So read the labels. Eliminating processed foods from your diet may sound like a good idea, but it isn’t likely to happen. That means we need to be smarter about it. Buy the lowest sodium versions of products, and don’t cook with things like canned cream of mushroom soup. It is ridiculously easy to replace it with fresh mushrooms, low sodium stock, some cream and maybe a splash of sherry. Plus it tastes so much better.

There are many ways like that to replace an item that many of us grew up reaching for as a staple in cooking. Some of the things our mothers taught us to cook with are just canned shortcuts that we would all be better off replacing with the real thing. A quick Internet search is usually all it takes to learn how to make your own version of the canned product.

3 – Enhance Existing Flavors

While the primary goal may be to reduce sodium in your diet, if the food isn’t tasty or appealing then like any diet, it will eventually fail. The idea is to replace all of that excess salt with flavor. Almost everything I cook is an attempt to do at least one of these two things: enhancing and intensifying existing flavors.

For example, a little soy sauce can enhance beef’s flavor. Something about it makes beef taste beefier. Yes, soy has a lot of sodium but if you avoid the well known American brands and head over to the Asian aisle (or an Asian market) you will find brands that have quite a bit less sodium than even the “low sodium” versions of the brands most people use.  A splash or two in place of salt adds flavor and reduces the sodium in a beef dish. Many times when I make a pan sauce to go with steak it starts by adding mushrooms to the pan while the meat rests. Once the mushrooms are nice and browned I give them a quick splash of soy sauce before adding wine, stock or both. That is all the sodium that gets added, but when everything is reduced it is delicious and even tastes like I seasoned it with just the right amount of salt at the end despite using none at all.

4 – Make it Intense!

Reducing wine or other cooking liquids is probably my number one method for intensifying existing flavors. While I always keep boxes of stock on hand, the kind with no added sodium, I also make my own. Recently I spent nearly a week, removing and adding new bones and aromatics daily, making a very powerful beef stock and then slowly reducing it until it was nearly thick. When used to deglaze a pan it takes less than a minute to get demi-glace consistency. It is a beautiful shiny mahogany color with a seriously intense beef flavor. It also gives sauce a salty taste, despite none having been added.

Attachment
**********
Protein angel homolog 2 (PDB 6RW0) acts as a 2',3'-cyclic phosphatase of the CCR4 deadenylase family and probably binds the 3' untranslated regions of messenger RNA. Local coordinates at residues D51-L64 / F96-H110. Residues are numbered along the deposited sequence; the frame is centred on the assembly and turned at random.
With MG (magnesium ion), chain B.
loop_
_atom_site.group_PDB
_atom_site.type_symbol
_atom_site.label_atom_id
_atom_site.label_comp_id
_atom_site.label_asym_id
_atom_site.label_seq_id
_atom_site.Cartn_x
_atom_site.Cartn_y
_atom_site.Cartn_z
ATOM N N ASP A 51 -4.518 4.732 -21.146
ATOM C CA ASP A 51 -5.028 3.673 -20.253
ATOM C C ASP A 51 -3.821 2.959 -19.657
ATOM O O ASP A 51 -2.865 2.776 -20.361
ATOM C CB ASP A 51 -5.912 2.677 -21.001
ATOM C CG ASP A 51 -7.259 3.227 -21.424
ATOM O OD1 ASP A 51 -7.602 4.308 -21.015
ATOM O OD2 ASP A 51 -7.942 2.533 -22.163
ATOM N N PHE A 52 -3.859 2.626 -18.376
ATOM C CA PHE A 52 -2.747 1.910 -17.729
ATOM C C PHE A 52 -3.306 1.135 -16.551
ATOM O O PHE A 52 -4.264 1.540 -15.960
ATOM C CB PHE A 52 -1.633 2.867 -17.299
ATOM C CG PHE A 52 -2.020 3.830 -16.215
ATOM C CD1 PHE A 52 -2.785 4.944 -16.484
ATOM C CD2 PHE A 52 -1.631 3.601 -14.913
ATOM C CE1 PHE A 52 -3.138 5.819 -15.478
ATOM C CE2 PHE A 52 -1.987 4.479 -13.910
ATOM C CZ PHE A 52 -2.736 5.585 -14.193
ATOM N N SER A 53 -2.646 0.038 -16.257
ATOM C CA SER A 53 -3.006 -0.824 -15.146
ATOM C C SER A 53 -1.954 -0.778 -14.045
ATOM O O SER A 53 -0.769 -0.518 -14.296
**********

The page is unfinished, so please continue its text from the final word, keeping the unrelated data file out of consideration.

5 – Add Spices and Herbs

One last way is to add flavors with spices and herbs. Beware of premixed spice blends and rubs as they tend to be mainly salt. When using herbs the general rule is to use dried herbs for dishes that will cook for a long time, adding them early in the cooking process. Fresh herbs are best added near the end of a process with just enough time to release their flavors. By combining both types of herbs and techniques when possible to add more intense flavors you’ll find that no one will miss the flavor that extra salt provided. In fact, both Amy and I have found that instead of missing out on flavor, we actually dislike when we go to a restaurant and the chef uses extra salt instead of using the techniques mentioned above…and it’s surprising how many do.

Salt has its place, and I don’t have anything against its use. In fact, I can’t imagine not using it to cook. However, whether it actually does have negative effects on health or not, using less of it and adding flavor other ways will actually make your cooking better and take you one step closer to being a Home Superstar Chef.

  • Dave

    This is going to be incredibly useful to me this Christmas as I’m having the folks over for the big dinner this year and my Dad has to watch the salt on account of high BP